Anti-government demonstrations in the capital Tirana turn violent, resulting in deaths of at least three people.
|Three people were shot dead in clashes outside a main government building in the capital, Tirana, on Friday [EPA]|
Albania’s main opposition politician has threatened to hold more protests while calling on the international community to mediate in the country’s political crisis.
Edi Rama, the Socialist leader, made the comments just days after three people were shot dead and more than 150 protesters, police and national guardsmen were injured in clashes outside a main government building in the capital, Tirana.
Rama was pessimistic on Monday that a compromise could be reached without external mediation.
He claimed the protesters did not start the violence on Friday, saying that none of the demonstrators had guns and all the fire was coming from the prime minister’s building or courtyards.
The opposition called for the resignation of Sali Berisha’s government, in power since bitterly contested elections in June 2009, which it accuses of deeply rooted corruption.
The allegations follow the resignation this month of Berisha’s deputy prime minister, over claims he tried to influence a public tender for a hydro power plant.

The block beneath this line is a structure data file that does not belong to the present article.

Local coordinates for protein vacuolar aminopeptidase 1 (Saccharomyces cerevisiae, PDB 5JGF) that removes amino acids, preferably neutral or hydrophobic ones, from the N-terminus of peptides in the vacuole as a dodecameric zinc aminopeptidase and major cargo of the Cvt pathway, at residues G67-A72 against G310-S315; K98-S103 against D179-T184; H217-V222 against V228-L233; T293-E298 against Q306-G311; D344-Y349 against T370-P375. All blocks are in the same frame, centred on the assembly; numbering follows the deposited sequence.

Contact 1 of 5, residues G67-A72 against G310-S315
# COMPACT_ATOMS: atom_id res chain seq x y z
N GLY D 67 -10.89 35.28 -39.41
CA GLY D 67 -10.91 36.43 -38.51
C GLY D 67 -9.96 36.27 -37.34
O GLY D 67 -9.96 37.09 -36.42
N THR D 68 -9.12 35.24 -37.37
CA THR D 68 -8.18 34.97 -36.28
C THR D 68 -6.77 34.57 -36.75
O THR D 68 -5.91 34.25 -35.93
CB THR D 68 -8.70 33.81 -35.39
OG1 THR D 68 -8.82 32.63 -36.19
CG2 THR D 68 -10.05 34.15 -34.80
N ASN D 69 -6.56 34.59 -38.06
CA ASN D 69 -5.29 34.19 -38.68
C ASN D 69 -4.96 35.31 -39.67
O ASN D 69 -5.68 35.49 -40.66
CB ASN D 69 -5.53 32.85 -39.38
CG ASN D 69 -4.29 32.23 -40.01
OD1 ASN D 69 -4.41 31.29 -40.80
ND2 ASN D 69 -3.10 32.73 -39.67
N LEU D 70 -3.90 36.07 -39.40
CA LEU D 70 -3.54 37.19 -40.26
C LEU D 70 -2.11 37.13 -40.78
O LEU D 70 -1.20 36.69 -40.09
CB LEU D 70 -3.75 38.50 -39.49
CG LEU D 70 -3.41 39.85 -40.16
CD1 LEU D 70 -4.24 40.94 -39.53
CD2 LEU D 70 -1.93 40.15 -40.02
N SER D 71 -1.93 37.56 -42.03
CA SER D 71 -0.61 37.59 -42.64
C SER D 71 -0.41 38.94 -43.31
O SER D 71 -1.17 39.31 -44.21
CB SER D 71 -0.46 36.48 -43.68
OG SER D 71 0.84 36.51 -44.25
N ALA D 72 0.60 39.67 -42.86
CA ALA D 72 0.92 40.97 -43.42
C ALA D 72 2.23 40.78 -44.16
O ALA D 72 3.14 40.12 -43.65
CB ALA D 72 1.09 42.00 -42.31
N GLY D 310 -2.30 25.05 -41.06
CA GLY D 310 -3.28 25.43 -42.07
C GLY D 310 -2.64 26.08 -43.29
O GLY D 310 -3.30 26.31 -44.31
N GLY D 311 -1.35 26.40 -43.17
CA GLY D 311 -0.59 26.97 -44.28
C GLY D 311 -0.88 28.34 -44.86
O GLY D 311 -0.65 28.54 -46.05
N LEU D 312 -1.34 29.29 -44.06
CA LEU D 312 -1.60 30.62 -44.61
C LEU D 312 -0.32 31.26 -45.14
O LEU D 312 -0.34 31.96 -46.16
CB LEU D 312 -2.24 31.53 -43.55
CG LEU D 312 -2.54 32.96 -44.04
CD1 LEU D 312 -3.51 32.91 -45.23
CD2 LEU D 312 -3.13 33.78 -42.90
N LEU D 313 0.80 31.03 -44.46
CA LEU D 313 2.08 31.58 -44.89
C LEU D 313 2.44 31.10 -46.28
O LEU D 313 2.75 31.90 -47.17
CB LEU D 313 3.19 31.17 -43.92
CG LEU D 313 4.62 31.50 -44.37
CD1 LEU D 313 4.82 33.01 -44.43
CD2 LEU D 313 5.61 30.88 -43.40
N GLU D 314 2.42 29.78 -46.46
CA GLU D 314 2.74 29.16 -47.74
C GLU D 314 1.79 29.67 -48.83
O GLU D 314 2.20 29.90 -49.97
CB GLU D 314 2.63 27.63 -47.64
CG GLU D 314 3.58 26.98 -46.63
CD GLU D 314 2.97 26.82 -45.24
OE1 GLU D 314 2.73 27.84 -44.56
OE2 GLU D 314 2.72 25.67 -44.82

Berisha himself denied there was any wrongdoing, and refused to resign.
“This country is not a functioning democracy and it is risking hard not because of the opposition but because of having less and less space for everybody that do not and cannot obey the rule of the regime,” Rama said.
“This is a completely different thing from the rule of law.”
Rama said that Berisha’s government was hindering the country’s progress towards the European Union and undermining its progress.
Western diplomats, including the US ambassador, have met Berisha, Rama, and the president, Bamir Topi, urging all parties to find a compromise that would diffuse political tension.
But in a further escalation, both the opposition and Berisha’s governing Democrats called for new rallies on Friday and Saturday.
Albania, one of Europe’s poorest countries, was ruled for about half a century by xenophobic Communists who banned contact with the outside world until 1990.
It is now a NATO member and seeks to join the 27-nation European Union.
Albania is to hold local elections on May 8 this year, which Rama said could not be free and fair.
The opposition accepted the June 2009 election results but asked for more transparency after claiming vote count manipulation.
They boycotted parliament, held street protests and a hunger strike but could not persuade the Democrats to investigate the electoral result.
The tiny Balkan country of 3.2 million suffers from still-weak administration and widespread corruption.
Squabbling politicians have often plunged Albania into chaos similar to the widespread riots in 1997, when Berisha was president, that followed the collapse of popular but fraudulent investment schemes.